Brokerage Certificates of Deposit

Brokerage Certificates of Deposit

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Although most people think that you can only buy CDs from a bank, brokerages also sell CDs and they may offer you some advantages.

Banks generally issue large blocks of CDs to brokerages, who then break the blocks up to re-sell to their customers. Since the brokerages purchase the CDs in large blocks, they may be able to negotiate higher rates than an individual customer can get from a bank. The brokerages generally re-sell the CDs to their customers without fees.

Brokerages re-sell these CDs without fees because they want to keep their clients money within the brokerage. When the CD expires, the money is still with them, and can be re-invested in stocks, bonds, or another product that they offer.

A Brokerage CD is usually FDIC insured by the original issuing bank.

For consumers, a brokerage CD offers the following benefits:

  • Convenience. The convenience of buying more than $100,000 in CDs from one location and keeping all of the money FDIC insured. A consumer could buy three $100,000 CDs from three different banks using one brokerage. Because the CDs were originated from three different banks, the full amount would be FDIC insured. These CDs are then housed in one place and not at three separate banks.
  • Potentially Higher Rates. Brokerage CDs generally pay above market rates because the brokerages have negotiating power with the banks
  • Liquidity. Brokerage CDs may be able to be resold before their maturity date (instead of redeemed), allowing you to withdraw your money without penalty. Depending on current interest rates, your CD may be worth more or less than what you paid for it. .

In addition to the advantages, we saw one huge disadvantage to brokered CDs in 2008, 2009 and 2010 as many banks went under and were acquired by other banks through FDIC-managed sales or transformations.  CDs purchased directly with banks like IndyMac or Wachovia were transferred to CDs with the same terms from the acquiring / resulting institution.  However, brokered CDs were ordinarily paid out on the date the bank ceased to exist.  As we were in a falling interest rate environment, proceeds from brokered CDs could not be readily invested at the same rate.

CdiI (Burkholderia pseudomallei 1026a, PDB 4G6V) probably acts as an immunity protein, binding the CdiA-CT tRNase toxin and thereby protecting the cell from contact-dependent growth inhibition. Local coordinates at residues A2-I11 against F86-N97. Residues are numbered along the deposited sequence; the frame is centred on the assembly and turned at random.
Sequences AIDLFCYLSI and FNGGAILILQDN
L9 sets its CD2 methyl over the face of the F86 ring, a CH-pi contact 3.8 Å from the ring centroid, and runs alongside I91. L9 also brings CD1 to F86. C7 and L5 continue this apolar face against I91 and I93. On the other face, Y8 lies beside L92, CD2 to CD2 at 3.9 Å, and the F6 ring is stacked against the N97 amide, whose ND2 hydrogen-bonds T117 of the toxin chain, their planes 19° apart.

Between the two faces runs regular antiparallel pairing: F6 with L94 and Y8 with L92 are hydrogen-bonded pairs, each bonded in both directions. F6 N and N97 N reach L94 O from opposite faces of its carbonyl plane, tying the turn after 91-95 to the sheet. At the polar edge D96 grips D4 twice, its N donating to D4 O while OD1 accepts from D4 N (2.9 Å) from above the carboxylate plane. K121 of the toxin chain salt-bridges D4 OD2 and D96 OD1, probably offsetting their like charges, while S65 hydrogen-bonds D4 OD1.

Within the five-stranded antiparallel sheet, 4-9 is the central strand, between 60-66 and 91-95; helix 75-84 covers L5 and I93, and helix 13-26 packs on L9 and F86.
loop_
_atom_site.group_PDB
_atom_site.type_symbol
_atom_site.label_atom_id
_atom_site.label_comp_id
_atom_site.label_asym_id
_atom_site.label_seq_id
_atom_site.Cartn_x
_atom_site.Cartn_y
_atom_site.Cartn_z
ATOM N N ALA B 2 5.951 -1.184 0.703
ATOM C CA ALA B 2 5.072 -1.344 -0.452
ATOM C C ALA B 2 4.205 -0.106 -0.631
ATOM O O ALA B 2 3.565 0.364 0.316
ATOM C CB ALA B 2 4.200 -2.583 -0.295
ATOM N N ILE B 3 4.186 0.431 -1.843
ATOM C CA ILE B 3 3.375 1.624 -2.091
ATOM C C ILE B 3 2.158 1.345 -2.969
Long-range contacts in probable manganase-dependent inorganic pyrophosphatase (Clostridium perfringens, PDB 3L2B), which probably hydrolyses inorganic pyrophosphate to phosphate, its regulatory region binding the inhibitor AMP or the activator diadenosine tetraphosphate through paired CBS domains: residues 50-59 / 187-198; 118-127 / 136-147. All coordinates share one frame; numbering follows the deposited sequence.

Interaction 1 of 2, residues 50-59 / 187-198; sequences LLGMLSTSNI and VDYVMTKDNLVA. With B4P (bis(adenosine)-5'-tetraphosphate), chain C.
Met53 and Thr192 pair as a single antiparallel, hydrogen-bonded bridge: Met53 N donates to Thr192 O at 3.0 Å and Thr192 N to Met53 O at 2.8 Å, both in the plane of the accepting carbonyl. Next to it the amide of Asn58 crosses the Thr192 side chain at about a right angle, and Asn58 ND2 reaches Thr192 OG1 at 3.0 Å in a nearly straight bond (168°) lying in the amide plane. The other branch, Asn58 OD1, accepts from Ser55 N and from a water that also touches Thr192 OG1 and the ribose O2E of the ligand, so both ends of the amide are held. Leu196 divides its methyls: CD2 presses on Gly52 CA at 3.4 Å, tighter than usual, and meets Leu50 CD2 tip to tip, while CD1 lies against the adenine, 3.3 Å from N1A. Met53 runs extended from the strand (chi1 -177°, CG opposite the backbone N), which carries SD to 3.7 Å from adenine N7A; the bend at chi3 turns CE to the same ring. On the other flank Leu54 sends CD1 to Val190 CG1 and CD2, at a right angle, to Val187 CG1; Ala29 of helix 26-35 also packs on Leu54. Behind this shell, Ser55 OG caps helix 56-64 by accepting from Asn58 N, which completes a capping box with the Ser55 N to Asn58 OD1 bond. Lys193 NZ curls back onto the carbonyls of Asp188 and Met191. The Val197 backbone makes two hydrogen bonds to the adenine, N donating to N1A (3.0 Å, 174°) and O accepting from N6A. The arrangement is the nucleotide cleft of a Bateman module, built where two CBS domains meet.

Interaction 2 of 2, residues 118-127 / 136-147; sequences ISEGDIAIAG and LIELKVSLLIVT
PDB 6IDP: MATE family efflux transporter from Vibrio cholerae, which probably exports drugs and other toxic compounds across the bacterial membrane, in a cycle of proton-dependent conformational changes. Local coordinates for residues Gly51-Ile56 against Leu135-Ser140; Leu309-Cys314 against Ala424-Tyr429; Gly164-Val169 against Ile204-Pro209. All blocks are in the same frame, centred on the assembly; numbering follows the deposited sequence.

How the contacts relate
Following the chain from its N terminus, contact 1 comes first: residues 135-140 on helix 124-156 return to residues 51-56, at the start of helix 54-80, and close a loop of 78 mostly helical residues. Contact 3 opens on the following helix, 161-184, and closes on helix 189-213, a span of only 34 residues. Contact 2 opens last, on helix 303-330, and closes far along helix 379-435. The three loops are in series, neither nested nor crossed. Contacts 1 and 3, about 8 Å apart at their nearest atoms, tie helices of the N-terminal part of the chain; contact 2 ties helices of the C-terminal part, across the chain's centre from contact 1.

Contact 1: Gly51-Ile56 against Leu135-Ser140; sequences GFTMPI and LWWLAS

In addition, brokerages often offer more exotic CD products. Below are some of the different types of CDs offered by brokerages:

Callable CD

Callable CDs usually offer a higher rate of interest because the issuer reserves the right to buy them back at some point in the future. For example, if interest rates drop, the issuing bank may decide that it can borrow money for less than it is paying on some of its CDs, and it may buy back those CDs. Most callable CDs come with at least a year of call protection.

If you want to lock your money in for a certain period of time, and believe interest rates are going to rise in the future, these may be good bets.  You are effectively "selling" the call feature in return for which you will receive a higher rate of return.

Zero Coupon CD

Zero Coupon CDs do not pay interest over the term of the CD or have a coupon. Instead, you buy the CD for discount over its face value and when it matures you get the full face value. So, you might buy a 5-year, $20,000 CD for $15,000 and when the CD matures you would get the full $20,000.

The biggest disadvantage to so-called Zeros is that the income is taxed annually by the IRS. So you will need to pay taxes on the income you are earning without receiving the income until the maturity date. Zeros therefore are most effective when held in a tax-exempt account.

Secondaries

These are CDs that you can purchase from others on the secondary market. The prices of these CDs depend on the direction of interest rates, the credit worthiness of the issuing bank, and other competitive products.

Selling a Brokerage CD

If you plan on buying Brokerage CDs with the intent of selling them, then you should consider several factors.

1) What do you think will happen with interest rates? If interest rates drop, the value of your CD will drop with it.

2) The credit worthiness of the issuing bank. A large percentage of secondary market brokerage CDs are purchased by large institutions who only want CDs issued from highly rates banks, regardless of whether they are FDIC insured. 

3) Ask the broker to check the value of similar issues on the secondary market.

In general, as with all cash equivalent investments, be sure to run the numbers and take into account the other benefits and drawbacks of the investment before making a decision. You should also talk to a certified investing professional who can help you evaluate your choices.

 

 

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Today's Highest Online CD Rates

Bank Product Term Interest Rate (APY)
CFG Bank 1-Year 0.67% APY with $500 minimum
Primary Bank 1-Year 0.65% APY with $1,000 minimum
Comenity Direct 1-Year 0.63% APY with $1,500 minimum
Comenity Direct 3-Year 0.85% APY with $1,500 minimum
First Internet Bank of Indiana 3-Year 0.81% APY with $1,000 minimum
Connexus 3-Year 0.75% APY with $5,000 minimum
Primary Bank 5-Year 1.15% APY with $1,000 minimum
Connexus 5-Year 1.00% APY with $5,000 minimum
First Internet Bank of Indiana 5-Year 0.96% APY with $1,000 minimum

See More Online CD Rates →

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